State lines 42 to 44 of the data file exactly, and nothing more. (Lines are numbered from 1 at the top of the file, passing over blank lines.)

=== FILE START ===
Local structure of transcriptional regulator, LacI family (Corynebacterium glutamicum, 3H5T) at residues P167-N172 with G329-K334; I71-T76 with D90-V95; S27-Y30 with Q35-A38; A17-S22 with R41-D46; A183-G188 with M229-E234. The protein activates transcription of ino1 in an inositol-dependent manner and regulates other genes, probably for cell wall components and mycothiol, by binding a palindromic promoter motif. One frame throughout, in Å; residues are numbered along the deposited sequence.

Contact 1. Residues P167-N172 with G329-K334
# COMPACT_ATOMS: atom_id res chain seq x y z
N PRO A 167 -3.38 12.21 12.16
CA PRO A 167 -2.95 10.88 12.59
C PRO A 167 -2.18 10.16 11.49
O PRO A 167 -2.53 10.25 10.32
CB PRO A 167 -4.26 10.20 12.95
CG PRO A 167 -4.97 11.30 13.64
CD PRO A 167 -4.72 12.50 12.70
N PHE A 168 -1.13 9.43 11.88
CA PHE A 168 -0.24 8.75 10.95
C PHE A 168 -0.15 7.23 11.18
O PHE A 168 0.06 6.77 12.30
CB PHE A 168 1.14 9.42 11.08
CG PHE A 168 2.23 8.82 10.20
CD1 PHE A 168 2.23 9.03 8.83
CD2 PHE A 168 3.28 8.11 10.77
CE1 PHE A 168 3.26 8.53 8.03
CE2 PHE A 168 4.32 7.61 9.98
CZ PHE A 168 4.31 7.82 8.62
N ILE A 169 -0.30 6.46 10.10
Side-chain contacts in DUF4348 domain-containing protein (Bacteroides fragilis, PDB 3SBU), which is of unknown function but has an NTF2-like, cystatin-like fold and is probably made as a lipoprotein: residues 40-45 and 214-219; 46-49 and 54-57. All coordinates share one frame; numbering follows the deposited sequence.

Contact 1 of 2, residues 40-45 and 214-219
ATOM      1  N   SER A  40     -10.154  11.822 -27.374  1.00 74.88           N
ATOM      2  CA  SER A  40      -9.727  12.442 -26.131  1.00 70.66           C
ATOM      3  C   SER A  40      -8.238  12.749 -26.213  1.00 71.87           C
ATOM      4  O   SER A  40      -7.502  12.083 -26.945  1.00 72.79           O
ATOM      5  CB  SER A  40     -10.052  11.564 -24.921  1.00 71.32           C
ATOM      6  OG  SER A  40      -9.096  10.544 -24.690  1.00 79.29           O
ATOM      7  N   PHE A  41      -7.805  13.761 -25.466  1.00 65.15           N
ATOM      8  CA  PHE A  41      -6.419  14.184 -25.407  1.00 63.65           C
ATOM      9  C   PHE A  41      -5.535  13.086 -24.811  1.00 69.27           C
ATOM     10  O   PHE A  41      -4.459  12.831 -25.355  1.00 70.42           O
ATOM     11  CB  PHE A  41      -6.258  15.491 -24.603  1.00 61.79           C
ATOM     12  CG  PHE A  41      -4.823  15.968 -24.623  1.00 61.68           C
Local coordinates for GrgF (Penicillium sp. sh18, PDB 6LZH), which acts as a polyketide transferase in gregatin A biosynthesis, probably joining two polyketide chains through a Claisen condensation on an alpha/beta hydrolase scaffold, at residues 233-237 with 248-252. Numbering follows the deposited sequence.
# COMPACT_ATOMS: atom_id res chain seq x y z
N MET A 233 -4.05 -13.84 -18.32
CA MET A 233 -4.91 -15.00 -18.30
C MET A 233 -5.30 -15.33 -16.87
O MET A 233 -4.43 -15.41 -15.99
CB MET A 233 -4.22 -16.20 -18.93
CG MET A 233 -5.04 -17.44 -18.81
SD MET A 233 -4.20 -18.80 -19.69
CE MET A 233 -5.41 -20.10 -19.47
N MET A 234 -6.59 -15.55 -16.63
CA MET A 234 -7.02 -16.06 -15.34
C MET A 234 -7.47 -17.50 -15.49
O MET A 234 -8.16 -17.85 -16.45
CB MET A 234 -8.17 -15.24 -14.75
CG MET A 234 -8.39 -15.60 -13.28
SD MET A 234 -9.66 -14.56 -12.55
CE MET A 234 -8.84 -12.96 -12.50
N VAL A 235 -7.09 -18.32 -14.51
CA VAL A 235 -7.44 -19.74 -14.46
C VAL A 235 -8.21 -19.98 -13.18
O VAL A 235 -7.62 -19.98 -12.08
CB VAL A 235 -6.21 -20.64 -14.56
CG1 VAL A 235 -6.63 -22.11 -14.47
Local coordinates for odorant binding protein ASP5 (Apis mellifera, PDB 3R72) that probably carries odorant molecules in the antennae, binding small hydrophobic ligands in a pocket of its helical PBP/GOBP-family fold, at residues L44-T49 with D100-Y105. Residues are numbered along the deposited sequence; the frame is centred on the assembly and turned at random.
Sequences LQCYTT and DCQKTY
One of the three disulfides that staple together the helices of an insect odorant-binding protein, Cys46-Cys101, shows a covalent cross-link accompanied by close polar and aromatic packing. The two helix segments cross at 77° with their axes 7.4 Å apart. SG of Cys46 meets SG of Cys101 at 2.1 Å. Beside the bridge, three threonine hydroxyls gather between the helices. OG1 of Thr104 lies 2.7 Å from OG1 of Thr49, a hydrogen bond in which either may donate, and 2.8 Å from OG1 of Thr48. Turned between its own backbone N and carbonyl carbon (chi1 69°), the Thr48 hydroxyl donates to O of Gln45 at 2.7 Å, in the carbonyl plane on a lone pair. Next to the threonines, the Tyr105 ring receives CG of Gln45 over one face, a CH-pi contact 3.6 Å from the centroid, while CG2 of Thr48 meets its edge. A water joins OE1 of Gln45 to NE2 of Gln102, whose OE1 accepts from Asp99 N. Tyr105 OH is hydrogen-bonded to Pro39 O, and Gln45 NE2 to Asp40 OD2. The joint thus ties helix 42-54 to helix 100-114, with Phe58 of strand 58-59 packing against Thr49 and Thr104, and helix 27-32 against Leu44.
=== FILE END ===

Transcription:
O MET A 233 -4.43 -15.41 -15.99
CB MET A 233 -4.22 -16.20 -18.93
CG MET A 233 -5.04 -17.44 -18.81